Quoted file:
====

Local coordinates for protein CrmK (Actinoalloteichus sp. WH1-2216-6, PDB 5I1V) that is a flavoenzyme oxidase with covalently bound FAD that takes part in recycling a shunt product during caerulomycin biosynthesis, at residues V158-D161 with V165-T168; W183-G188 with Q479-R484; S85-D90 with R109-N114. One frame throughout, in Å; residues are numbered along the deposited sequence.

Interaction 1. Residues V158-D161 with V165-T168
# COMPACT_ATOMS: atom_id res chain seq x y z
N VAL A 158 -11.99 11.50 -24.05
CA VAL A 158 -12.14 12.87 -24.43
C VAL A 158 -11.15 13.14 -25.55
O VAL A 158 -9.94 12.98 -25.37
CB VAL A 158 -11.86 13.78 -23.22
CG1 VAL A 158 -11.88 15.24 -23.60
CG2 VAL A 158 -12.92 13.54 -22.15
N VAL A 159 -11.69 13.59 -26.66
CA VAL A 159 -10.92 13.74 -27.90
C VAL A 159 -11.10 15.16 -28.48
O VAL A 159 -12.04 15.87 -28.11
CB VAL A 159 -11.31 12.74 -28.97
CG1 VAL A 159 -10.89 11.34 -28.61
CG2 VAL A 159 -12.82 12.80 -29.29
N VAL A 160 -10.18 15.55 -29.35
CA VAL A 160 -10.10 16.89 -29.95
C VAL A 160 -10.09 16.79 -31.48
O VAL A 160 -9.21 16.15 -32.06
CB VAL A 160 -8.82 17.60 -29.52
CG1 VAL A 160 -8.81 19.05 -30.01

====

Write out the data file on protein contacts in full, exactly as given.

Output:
Local coordinates for protein CrmK (Actinoalloteichus sp. WH1-2216-6, PDB 5I1V) that is a flavoenzyme oxidase with covalently bound FAD that takes part in recycling a shunt product during caerulomycin biosynthesis, at residues V158-D161 with V165-T168; W183-G188 with Q479-R484; S85-D90 with R109-N114. One frame throughout, in Å; residues are numbered along the deposited sequence.

Interaction 1. Residues V158-D161 with V165-T168
# COMPACT_ATOMS: atom_id res chain seq x y z
N VAL A 158 -11.99 11.50 -24.05
CA VAL A 158 -12.14 12.87 -24.43
C VAL A 158 -11.15 13.14 -25.55
O VAL A 158 -9.94 12.98 -25.37
CB VAL A 158 -11.86 13.78 -23.22
CG1 VAL A 158 -11.88 15.24 -23.60
CG2 VAL A 158 -12.92 13.54 -22.15
N VAL A 159 -11.69 13.59 -26.66
CA VAL A 159 -10.92 13.74 -27.90
C VAL A 159 -11.10 15.16 -28.48
O VAL A 159 -12.04 15.87 -28.11
CB VAL A 159 -11.31 12.74 -28.97
CG1 VAL A 159 -10.89 11.34 -28.61
CG2 VAL A 159 -12.82 12.80 -29.29
N VAL A 160 -10.18 15.55 -29.35
CA VAL A 160 -10.10 16.89 -29.95
C VAL A 160 -10.09 16.79 -31.48
O VAL A 160 -9.21 16.15 -32.06
CB VAL A 160 -8.82 17.60 -29.52
CG1 VAL A 160 -8.81 19.05 -30.01